Kristi outlined the “good, the bad, and the ugly” of conformation after playing the whistling theme tune from Clint Eastwood Western. Positive characteristics can lead to positive predictions about a horse’s potential as an athlete horse. However, they are not guaranteed. She said that horses with good conformation may not be able to move well and vice versa. Graf George, two-time Olympic dressage bronze medalist, may have had less than perfect conformation but he was able to overcome it through good training and perform at the top of his class.

Bad conformation characteristics can include a variety of flaws that may make it more difficult for horses to do the job. However, these flaws can be easily corrected by correct training and strength in other areas of the horse’s body.

The ugly should be avoided in conformational terms, not cosmetic. These are the traits that lead to safety and soundness. Kristi suggested that you “walk away!” If there are “severe flaws”, such as an underslung or narrowed heel, a contracted (narrowed), heel, or a soft (overly flexible), pastern, these can increase suspensory injury risk. If seen in extreme cases, straight hind legs, toes-in/toes-out, small bones, joints, and small feet may be signs of trouble.

Kristi explained that there are often reasons a horse won’t do something because of conformation. “I became a better rider, trainer and coach once I understood the biomechanics. I also became a better judge, judge, and judge of horses.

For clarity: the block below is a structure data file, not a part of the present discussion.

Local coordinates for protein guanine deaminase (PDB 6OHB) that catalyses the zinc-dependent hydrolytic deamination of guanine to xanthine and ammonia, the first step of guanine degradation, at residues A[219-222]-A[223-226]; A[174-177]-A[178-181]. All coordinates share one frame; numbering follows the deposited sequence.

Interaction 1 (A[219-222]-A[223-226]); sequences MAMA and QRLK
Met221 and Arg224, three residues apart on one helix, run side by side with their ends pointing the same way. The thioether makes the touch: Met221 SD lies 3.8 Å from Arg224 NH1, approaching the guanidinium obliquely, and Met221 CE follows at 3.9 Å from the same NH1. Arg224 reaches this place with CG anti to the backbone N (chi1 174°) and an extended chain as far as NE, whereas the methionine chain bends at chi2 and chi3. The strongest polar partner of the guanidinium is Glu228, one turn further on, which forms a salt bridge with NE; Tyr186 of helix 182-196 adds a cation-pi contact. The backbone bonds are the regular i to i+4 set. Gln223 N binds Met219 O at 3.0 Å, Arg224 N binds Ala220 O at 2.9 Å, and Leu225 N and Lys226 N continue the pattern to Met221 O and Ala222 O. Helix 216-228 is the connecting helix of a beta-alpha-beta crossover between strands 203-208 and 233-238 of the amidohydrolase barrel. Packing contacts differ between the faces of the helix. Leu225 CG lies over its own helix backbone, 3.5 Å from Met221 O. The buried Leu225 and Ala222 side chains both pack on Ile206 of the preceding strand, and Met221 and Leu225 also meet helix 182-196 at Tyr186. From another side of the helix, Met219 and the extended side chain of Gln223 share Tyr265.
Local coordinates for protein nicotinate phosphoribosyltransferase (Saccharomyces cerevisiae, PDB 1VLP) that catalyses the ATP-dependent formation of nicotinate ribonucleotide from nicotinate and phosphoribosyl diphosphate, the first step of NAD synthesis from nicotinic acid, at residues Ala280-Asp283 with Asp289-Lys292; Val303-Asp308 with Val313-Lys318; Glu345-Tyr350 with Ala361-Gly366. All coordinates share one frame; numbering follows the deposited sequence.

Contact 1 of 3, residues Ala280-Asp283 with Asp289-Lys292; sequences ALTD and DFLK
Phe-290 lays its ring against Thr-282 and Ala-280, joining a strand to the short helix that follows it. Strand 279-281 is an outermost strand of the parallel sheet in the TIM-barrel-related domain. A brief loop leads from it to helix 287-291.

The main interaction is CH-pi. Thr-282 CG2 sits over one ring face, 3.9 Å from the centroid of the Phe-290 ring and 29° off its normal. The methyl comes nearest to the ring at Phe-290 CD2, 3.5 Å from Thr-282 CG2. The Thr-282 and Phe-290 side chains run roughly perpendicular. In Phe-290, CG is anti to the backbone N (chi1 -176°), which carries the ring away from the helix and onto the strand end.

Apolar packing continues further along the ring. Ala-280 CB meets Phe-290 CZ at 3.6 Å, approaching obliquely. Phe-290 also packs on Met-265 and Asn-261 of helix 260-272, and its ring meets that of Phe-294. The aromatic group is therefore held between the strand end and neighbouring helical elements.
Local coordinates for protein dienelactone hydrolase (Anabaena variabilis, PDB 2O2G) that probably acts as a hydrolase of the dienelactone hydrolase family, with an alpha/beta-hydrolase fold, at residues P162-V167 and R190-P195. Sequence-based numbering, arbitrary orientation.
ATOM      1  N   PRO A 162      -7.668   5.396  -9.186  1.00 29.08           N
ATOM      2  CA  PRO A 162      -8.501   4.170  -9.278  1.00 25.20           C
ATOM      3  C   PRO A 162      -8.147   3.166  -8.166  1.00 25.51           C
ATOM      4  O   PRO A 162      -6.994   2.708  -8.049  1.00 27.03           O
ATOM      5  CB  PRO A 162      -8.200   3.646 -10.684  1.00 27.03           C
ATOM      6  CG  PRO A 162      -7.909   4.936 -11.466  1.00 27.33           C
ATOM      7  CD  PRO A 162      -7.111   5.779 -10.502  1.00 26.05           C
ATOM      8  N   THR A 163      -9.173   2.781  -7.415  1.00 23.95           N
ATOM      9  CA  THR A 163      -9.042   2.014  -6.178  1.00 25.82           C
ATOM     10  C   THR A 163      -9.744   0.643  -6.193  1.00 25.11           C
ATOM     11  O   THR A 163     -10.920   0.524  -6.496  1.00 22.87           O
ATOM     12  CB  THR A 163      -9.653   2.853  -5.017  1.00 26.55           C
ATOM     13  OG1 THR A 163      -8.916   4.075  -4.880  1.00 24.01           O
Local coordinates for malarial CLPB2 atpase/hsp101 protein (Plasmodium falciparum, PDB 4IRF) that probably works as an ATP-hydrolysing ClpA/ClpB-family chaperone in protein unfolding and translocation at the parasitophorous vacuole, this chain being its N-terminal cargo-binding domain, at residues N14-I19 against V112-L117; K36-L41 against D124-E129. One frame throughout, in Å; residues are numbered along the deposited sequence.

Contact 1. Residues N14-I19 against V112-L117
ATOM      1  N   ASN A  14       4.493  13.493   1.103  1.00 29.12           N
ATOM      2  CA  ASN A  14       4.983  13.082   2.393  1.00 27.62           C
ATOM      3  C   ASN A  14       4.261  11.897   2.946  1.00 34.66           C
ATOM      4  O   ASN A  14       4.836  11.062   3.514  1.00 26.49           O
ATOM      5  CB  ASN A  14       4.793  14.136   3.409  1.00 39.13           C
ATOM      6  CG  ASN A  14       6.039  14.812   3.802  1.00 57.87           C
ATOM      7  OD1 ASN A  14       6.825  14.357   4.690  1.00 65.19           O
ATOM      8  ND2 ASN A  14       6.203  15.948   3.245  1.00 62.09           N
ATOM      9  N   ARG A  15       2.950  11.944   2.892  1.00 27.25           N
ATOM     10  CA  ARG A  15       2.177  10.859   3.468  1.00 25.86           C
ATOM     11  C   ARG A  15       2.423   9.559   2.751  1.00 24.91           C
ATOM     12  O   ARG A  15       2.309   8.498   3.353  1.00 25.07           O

Conformation is heavily influenced by the horse’s bones. It is important to have a good understanding of the horse’s skeletal structure. Kristi said that not all the 200 bones should be memorized but only the main structures. Kristi recalled that she was able to see an equine skull for the first-time 30+ years ago and asked what kind of horse it belonged to. She was surprised by the attachment point for neck bones near the lower portion of the scapula (see illustration above). It was higher than she thought, at the topline.

Kristi shows you how to check your front legs for straight lines down from your body. This is the best way to see if you have a bent fetlock or toe out. Kim F. Miller

A second structural feature that surprised even experienced horsemen is the absence of boney attachment between shoulder and skeletal system.

Once you have a good understanding of the major skeletal system, it is time to train the eye to locate the bones and connections under the horse’s skin. Parting the hair is the first step. Next, use your fingers to gently dig in with your fingers to locate the point of each hip, shoulder and end of the rib cage. It is easier to do this with a freshly cut horse than with a full-grown winter coat.

With horses that are extremely sensitive, it may be difficult to determine the location of the reference points. Safety is paramount so you might need an experienced eye from a vet to identify the points.

Once the bones are located, it is time to draw straight lines between them in order to assess how the parts of the horses will work together. You can practice with string on larger pictures of horses to develop your eye. Kristi uses straight sticks to align the body of the horse with her hands, provided she has a willing horse.

Get the Wide-Angle Lens

For hind-end conformation evaluation, draw a triangle connecting points of the hip, buttock, and stifle. A triangle that has the top line shorter than the two sides is the best for dressage horses is the one with the highest quality. Kim F. Miller

A side view of the horse, standing straight, is an example of how an evaluation starts.